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After settling late father’s affairs, woman moves on with trip to the mikvah

THE LIFECYCLIST

By Debra Rubin

(JTA) — Susan Esther Barnes had had a rough two years. Her father’s death in April 2011 came as a shock; she hadn’t even known he had been hospitalized. And his widow’s leaving town for a week complicated plans for his funeral and burial.

As executor of his will, Barnes discovered that the money in bank accounts that were to go to her and her sister had been transferred to someone else.

All in all, it was an extraordinarily difficult ordeal, says Barnes, who wrote about the experience on her Religious and Reform blog.

When she received a letter in May telling her that her duties as executor were completed, the Novato, Calif., resident was relieved.

“It felt like such a point of transition,” Barnes, a consultant for public agencies, told JTA. “When I got that letter, I wanted to mark the occasion.”

Mikvah sprang to mind. READ MORE

If you know of a lifecycle event that would make a great story, please email lifecyclist@jta.org.

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Summer loving happened so slow, but ends in wedding at camp

THE LIFECYCLIST
By Debra Rubin

Andras Paszternak and Barbi Paszternak-Szendy celebrate at their wedding in Camp Szarvas, Hungary, June 2013. (Marton Karsai)

(JTA) – There’ve been plenty of Jewish weddings held at Camp Szarvas in rural Hungary over the years — Spanish, Moroccan, Chasidic. Rabbi Tamas Vero participated in a few of them. But, they were all mock weddings, part of the camp’s educational programs.

Barbi Paszternak-Szendy and Andras Paszternak’s June wedding marked the first time a real-life wedding was held at the camp run by the American Joint Jewish Distribution Committee. Vero, rabbi of the Leo Frankel Street Synagogue in Budapest, officiated. Read more:

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Israeli mom’s search for a meaningful bat mitzvah leads back to Schenectady

As this article makes clear, liberal Jewish opportunities in Israel just aren’t the same as in the United States — at least not for this mom and her daughter.

Zoe Coleman-Becker at her bat mitzvah celebration, July 2013. (Evan Lauber)

Photo by Evan Lauber

THE LIFECYCLIST

By Debra Rubin

(JTA) — In Zoe Coleman-Becker’s Tel Aviv circle of friends, bat mitzvah typically means a surfing party, an overnight in the desert or a Japanese tea party. But Zoe’s mom, Pamela Becker, wanted her daughter to have much more than that. She wanted a celebration that also was a meaningful Jewish experience.

“It’s relatively status quo to make a bar mitzvah in Israel,” said Becker, who will be making a bar mitzvah for her four sons.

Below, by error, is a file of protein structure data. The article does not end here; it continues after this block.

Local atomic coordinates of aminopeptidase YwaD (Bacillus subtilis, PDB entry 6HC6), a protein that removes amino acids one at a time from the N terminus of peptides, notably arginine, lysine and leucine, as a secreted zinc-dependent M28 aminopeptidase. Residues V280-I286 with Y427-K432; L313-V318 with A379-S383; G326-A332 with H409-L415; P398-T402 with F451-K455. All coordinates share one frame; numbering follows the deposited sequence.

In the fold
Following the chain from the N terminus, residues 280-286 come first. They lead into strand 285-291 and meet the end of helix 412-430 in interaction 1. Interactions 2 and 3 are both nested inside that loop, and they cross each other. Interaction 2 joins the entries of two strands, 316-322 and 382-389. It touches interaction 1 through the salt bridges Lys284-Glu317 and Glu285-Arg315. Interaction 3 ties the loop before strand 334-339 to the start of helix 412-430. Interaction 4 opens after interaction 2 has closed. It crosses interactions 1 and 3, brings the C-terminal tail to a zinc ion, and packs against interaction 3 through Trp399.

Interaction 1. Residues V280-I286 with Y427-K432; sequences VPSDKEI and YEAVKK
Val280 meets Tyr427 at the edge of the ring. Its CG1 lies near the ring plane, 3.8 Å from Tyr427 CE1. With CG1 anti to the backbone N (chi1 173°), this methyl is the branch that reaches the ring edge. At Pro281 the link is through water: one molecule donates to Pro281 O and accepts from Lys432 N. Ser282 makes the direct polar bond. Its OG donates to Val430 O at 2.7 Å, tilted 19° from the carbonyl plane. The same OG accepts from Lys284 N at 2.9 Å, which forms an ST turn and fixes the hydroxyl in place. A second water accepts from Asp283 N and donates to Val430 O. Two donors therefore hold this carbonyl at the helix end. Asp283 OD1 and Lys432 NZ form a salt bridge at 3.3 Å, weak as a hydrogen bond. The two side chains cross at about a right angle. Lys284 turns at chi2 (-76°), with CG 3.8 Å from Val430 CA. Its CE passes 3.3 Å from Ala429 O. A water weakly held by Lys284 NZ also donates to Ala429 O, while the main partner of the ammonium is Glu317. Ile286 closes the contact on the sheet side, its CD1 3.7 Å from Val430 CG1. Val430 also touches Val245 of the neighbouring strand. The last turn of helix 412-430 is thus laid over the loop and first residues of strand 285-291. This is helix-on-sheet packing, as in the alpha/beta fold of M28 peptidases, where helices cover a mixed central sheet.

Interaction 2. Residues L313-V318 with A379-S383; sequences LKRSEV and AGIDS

A bat mitzvah, on the other hand, is “hugely difficult — you have to think totally out of the box” to have the type of service she remembered having back in the United States.

She decided the best way to accomplish that was to plan a bat mitzvah celebration for Zoe in her childhood synagogue, Agudat Achim in Schenectady, N.Y. — READ MORE

If you’ve got an idea for a great  lifecycle story, please email lifecyclist@jta.org

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Berkeley farm hosts Jewish-Hindu wedding

 

Micha'el BedarShah washes the feet of his bride, Aumatma, during the first wedding ceremony held at Urban Adamah, a Jewish educational farm in Berkeley, Calif., June 30, 2013. (Photos courtesy Micha'el BedarShah

Photo courtesy Micha’el BedarShah

 

THE LIFECYCLIST

By Debra Rubin

(JTA) — The bride emerged from a yurt, accompanied by her father. The groom and his mother came out of a greenhouse.

The four walked to a circular area delineated by a red string. In the center stood a chuppah; beneath the wedding canopy, a copper tin with a small fire.

Micha’el and Aumatma BedarShah were married June 30 at Urban Adamah, a small Jewish educational farm in Berkeley, Calif. The couple chose the farm for their interfaith wedding, believing, as Micha’el put it, that “we understand our traditions so much more clearly when we directly experience the wonder of nature.”

Their fathers each carried a candle to the circular area “so they could both simultaneously light our candles and we could accept both of their heritages,” Micha’el says.

Micha’el, 35, and Aumatma, 32 — whose new surname is a merger of his Jewish last name first followed by her Hindu one READ MORE

If you’ve got a great idea for a lifecycle story, please email lifecyclist@jta.org.